3 Tips to Better Manage Your Time at Work

Is your day spent glued to your computer screen, scrolling through e-mails or feeling unproductive in your job? Gaining motivation at work can be hard, especially if you aren’t satisfied with your role. However, managing your time and learning to improve your productivity can have positive effects on your emotional and professional mindset and help you see your current job with a new perspective.

To get you started, we’ve explored three useful tips to help better manage your time at work;

  • Plan ahead: Working smarter and allocating breaks.
  • Learn to say no: Avoiding multitasking, and start prioritising tasks.
  • Get organised: Eliminating distractions by creating a to-do-list.

 

Plan ahead

With today’s increasing demand on our schedules, the best advice for managing time in any work situation is creating a plan! No matter the role, working smarter and planning your day is a great way to measure and tick off your successes. In an office setting, having a notepad beside your computer with your tasks and goals for the day is a great motivator, boosting your drive to get to the end of the list.

Creating a buffer in your Outlook calendar is another great idea if you feel you have no time in your day, running from meeting to meeting. Set up an hour block each day and mark yourself as “Busy”.

If your mornings are when you can get the most work done, schedule the buffer for the late morning and leave your afternoon open for interruptions and impromptu meetings. This will ensure you get your tasks done while giving you time throughout the day to breathe; keeping your brain energised with food and hydrating with regular water breaks will also boost your performance!

 

Learning to say no

At times, saying ‘yes’ is the way to go. Yes to a new and challenging project, yes to more opportunity and yes to a pay rise. But, it’s also okay to say ‘no’. If you have a good reason to turn down a task (e.g. when you’re feeling overwhelmed with your current workload, be assertive in your decision and if you can, take the time to explain to the person asking you your reason why. They will understand and simply ask someone else. Or, if the task is not urgent to ask them to come back to you at a better time.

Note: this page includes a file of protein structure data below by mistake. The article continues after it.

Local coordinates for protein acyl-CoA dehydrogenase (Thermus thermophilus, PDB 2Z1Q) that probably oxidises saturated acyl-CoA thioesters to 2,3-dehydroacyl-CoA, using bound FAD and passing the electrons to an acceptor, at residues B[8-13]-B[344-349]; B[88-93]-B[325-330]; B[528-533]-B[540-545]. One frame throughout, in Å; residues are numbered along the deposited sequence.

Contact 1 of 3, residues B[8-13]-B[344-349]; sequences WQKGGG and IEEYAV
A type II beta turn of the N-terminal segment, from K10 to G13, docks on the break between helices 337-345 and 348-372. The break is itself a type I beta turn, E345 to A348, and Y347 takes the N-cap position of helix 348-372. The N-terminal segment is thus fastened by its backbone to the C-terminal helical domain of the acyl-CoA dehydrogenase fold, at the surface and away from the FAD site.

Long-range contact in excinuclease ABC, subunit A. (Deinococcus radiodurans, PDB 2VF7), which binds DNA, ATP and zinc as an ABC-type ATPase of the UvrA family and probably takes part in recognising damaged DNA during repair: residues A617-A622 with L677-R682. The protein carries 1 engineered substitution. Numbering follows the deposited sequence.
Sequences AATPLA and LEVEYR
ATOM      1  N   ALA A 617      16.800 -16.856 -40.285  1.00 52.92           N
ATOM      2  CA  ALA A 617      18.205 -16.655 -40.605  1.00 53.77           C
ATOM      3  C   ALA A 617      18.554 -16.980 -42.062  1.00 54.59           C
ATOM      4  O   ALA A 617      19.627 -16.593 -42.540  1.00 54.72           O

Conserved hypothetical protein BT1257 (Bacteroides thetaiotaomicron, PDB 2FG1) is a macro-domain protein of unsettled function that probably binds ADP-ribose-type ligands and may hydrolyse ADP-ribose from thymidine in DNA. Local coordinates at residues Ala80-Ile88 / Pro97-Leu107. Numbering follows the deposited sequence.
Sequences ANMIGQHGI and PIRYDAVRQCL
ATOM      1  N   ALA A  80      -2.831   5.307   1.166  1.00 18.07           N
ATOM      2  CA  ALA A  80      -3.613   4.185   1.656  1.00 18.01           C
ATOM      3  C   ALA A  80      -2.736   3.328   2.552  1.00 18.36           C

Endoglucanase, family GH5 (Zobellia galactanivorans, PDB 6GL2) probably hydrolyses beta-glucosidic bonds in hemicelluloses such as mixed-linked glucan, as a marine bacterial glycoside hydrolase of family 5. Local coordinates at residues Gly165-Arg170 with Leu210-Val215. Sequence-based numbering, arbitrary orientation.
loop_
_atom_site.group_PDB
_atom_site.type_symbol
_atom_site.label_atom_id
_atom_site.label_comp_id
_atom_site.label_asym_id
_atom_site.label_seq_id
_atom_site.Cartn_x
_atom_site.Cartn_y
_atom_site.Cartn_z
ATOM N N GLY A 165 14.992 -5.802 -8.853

Use the below graph as a tool for prioritising tasks and delegating its importance in your schedule;

If you’re given an urgent and important task, this overrules the rest of the categories. If you feel a task is important, but not urgent, this graph gives you a visual example of where to put it on your priority list. The graph can also help when multitasking and categorising which tasks to complete first.

If it’s your boss or supervisor giving you the task, saying ‘no’ can become a little more intimidating. Try skipping the flat ‘no’, and go for a more subtle approach like “thank you for thinking of me for this task, however, I was hoping to spend today on….”, or “thank you, but unfortunately I have no free time this week due to…..” then schedule a time later during the week to discuss the project.

 

Get organised

Our final, yet vital tip is getting organised. Being organised in general is great, but being organised at work gives you the boost to get work done. Organising yourself at work can be as simple as correct stationery (pens, scissors, staplers), or an in-tray where people can leave proposals or drafts without distracting you.

Treat getting yourself organised as a project in itself. Outline what tools you’ll need to help you, a time frame from start to finish and a conclusion or self-reflection on how the process is helping you.

 

No one wants to leave work feeling unproductive or overwhelmed by the number of tasks left for the next day. If you want more advice and useful tools for better time management at work, we suggest the Time Management and Workloads one day workshop, starting 18 October 2018.

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